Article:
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Actor Kweku Elliott Wades Into Startimes Controversy   
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Ghanaian actor, Kweku Elliott has added his voice to the current brouhaha between the Ministry of Communication and Ghana Independent Broadcasters Association (GIBA) over claims that government is handing the management of Ghana’s Digital Terrestrial Television (DTT) infrastructure to a foreign company, StarTimes.

According to Elliott, the move will defeat the purpose of the “promote Ghana Goods” slogan.

He also thinks the move will be to the disadvantage of local broadcasters and it will also affect actors who depend on the local television industry to survive.

“This, to me, sparks trouble because as an actor, it affects my work, and not just to actors, but to indigenous Ghanaian outfits who are stakeholders in our media space and are already managing our media space for us,” Elliott said in an open letter to Ghanaians on Facebook.

Currently, there have been a lot of debates at various levels over the issue.

GIBA, which fronts for private broadcasters in Ghana, has been rallying the nation to oppose what it believes is a crafty attempt by the government to hand over Ghana’s DTT infrastructure to a third party, StarTimes, to manage.

Meanwhile earlier reports claimed StarTimes has already clinched a deal ‘Access to Satellite TV for 300 Villages in Ghana Project’ from the government to provide various contents via satellite to some 6,000 households drawn from 300 villages nationwide. But GIBA is fighting that deal.

It says that the deal is inconsistent with a roadmap for Ghana’s Digital Terrestrial Television (DTT) migration and tax waivers granted StarTimes as part of the deal are unfair to local competitors in the broadcast space. It said further that the agenda of StarTimes is not only aimed at the indoctrination of Chinese culture (names, language, food, etc.) but the taking over of the broadcasting space in Africa.

But Communications Minister, Mrs Ursula Owusu-Ekuful, downplayed that by vowing to also protect the interests of any Ghanaian business.

Kweku Elliott is one of the Ghanaians who think there is a need to relook at the deal, advocating for a local company to take charge.

His comments came not long after movie makers blamed the local TV industry for ‘killing’ the movie industry due to its foreign content.

Below is his full letter to Ghanaians:


“There is this brouhaha brewing between GIBA (Ghana Independent Broadcasters Association) and the Ministry of Communication, which has to do with the Digital Migration project.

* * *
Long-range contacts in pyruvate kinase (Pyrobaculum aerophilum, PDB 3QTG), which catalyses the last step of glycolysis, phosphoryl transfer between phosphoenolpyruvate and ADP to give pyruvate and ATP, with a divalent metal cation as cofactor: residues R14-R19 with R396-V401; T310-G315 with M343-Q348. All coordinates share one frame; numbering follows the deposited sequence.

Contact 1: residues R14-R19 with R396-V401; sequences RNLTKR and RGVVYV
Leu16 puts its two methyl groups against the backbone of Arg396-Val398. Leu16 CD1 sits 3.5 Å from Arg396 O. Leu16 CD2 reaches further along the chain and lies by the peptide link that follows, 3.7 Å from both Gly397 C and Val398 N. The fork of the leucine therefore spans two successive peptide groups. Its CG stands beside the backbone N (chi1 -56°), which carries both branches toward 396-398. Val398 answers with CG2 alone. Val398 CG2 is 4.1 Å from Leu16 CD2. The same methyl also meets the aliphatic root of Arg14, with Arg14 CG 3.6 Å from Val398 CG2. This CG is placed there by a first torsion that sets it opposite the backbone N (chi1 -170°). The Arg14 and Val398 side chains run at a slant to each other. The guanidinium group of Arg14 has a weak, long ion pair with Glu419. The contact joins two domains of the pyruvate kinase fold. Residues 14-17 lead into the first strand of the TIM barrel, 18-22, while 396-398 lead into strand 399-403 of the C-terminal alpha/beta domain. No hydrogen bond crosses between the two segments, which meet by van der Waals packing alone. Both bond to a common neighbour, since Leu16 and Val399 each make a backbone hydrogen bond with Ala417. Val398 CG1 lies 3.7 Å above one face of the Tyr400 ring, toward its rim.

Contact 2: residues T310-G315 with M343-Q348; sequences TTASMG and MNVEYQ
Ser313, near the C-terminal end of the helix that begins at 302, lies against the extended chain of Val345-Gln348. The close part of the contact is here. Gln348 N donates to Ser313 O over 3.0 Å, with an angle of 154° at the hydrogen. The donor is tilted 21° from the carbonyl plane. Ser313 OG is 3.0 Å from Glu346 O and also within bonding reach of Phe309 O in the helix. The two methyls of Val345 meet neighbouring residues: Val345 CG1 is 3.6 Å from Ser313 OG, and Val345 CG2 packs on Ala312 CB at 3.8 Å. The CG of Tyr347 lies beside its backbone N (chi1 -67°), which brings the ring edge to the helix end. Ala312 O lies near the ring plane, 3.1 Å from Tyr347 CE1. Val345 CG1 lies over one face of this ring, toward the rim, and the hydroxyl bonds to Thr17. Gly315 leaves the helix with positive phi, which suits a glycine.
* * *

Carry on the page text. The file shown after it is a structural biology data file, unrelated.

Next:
In a nutshell, the Communications ministry is said to have decided to award or have awarded a contract to a Chinese firm known as Startimes to take over or manage our media space. This, to me, sparks trouble because as an Actor, it affects my work, and not just to actors, but to indigenous Ghanaian outfits who are stakeholders in our media space and are already managing our media space for us.

Also, I got to learn recently that the digital migration program was awarded to KNET, a private indigenous company owned by a Ghanaian and to my knowledge, the job has been executed to the max with just a few hitches like power which has to be provided by the Government of Ghana.

So what then, is Startime’s business to do with all of these? And why is the communication ministry hell bent on involving the said firm to, as they put it, “EXPAND THE PROJECT”?

Are they are saying, KNET, a professional company that delivers top notch services to its customers, is not capable of doing the so called expansion job? Or is it pure vindictiveness or politics being played here?

This obviously has nothing to do with KNET but merely a tussle between GIBA and the Communications ministry of Ghana. Therefore, if any outfit running on the platform of KNET has issues, then it’s advised that they check their many technical inabilities that cannot be dealt with by anybody but themselves. I totally agree with all that GIBA is worried about in the sense that if this deal is allowed to the STARTIMES who hailed from China to manage our media space, our content will also be influenced. Our local content will be at great risk and will clearly be blown out of the way. Indigenous private media houses who have for so many years worked and delivered in our media space will also see their lifelong span being cut short. Then what will the 300 village project be broadcasting on their platforms? Chinese documentary, news and movies?

Source: Daily Guide

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